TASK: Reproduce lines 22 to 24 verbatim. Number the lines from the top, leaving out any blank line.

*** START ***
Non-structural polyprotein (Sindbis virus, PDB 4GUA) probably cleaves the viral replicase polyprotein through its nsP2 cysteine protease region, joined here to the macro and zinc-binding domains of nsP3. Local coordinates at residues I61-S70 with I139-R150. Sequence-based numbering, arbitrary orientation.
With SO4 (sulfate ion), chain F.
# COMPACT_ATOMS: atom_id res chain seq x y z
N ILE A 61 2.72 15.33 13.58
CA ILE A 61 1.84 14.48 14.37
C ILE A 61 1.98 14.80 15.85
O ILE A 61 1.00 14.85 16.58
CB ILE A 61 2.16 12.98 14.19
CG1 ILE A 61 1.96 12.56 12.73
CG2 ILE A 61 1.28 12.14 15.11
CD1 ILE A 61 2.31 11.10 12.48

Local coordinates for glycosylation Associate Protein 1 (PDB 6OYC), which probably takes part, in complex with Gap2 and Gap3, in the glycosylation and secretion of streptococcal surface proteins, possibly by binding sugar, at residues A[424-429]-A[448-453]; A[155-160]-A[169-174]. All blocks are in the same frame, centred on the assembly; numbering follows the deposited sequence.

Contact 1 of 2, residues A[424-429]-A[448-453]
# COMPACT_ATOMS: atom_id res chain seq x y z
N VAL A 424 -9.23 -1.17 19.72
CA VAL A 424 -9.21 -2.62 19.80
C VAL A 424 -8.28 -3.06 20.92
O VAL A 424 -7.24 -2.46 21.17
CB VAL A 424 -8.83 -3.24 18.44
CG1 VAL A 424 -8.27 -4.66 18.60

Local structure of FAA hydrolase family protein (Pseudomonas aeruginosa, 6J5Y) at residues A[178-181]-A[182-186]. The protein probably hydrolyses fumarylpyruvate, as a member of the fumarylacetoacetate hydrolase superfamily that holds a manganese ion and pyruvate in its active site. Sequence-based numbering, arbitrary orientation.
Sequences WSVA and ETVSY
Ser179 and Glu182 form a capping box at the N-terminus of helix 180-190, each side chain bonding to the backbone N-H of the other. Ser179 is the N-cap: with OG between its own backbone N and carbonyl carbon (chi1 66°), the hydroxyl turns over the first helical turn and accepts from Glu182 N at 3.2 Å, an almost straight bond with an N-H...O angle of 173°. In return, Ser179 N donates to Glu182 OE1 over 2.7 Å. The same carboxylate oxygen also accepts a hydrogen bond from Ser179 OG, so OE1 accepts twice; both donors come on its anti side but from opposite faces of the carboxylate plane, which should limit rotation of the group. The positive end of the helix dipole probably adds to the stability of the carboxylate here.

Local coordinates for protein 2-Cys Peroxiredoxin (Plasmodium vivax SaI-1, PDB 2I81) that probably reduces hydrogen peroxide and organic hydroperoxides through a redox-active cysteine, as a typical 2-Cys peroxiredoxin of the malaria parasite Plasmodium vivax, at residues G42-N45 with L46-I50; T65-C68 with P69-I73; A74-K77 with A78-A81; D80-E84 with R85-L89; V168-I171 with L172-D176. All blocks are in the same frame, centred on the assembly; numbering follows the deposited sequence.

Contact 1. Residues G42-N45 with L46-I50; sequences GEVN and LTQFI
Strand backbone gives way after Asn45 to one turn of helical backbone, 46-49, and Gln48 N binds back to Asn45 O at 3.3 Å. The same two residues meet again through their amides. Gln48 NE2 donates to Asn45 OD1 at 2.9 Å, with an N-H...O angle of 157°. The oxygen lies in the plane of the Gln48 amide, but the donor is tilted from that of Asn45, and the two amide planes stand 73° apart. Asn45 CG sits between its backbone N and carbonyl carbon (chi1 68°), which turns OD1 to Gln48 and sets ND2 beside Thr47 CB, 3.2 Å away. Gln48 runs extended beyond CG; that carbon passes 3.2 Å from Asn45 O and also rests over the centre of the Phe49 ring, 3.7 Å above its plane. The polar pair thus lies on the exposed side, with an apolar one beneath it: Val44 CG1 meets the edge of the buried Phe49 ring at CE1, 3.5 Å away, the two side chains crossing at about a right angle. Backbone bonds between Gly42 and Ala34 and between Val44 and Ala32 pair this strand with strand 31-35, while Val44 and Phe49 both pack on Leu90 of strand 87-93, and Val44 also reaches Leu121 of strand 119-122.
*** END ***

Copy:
Sequences WSVA and ETVSY
Ser179 and Glu182 form a capping box at the N-terminus of helix 180-190, each side chain bonding to the backbone N-H of the other. Ser179 is the N-cap: with OG between its own backbone N and carbonyl carbon (chi1 66°), the hydroxyl turns over the first helical turn and accepts from Glu182 N at 3.2 Å, an almost straight bond with an N-H...O angle of 173°. In return, Ser179 N donates to Glu182 OE1 over 2.7 Å. The same carboxylate oxygen also accepts a hydrogen bond from Ser179 OG, so OE1 accepts twice; both donors come on its anti side but from opposite faces of the carboxylate plane, which should limit rotation of the group. The positive end of the helix dipole probably adds to the stability of the carboxylate here.

Local coordinates for protein 2-Cys Peroxiredoxin (Plasmodium vivax SaI-1, PDB 2I81) that probably reduces hydrogen peroxide and organic hydroperoxides through a redox-active cysteine, as a typical 2-Cys peroxiredoxin of the malaria parasite Plasmodium vivax, at residues G42-N45 with L46-I50; T65-C68 with P69-I73; A74-K77 with A78-A81; D80-E84 with R85-L89; V168-I171 with L172-D176. All blocks are in the same frame, centred on the assembly; numbering follows the deposited sequence.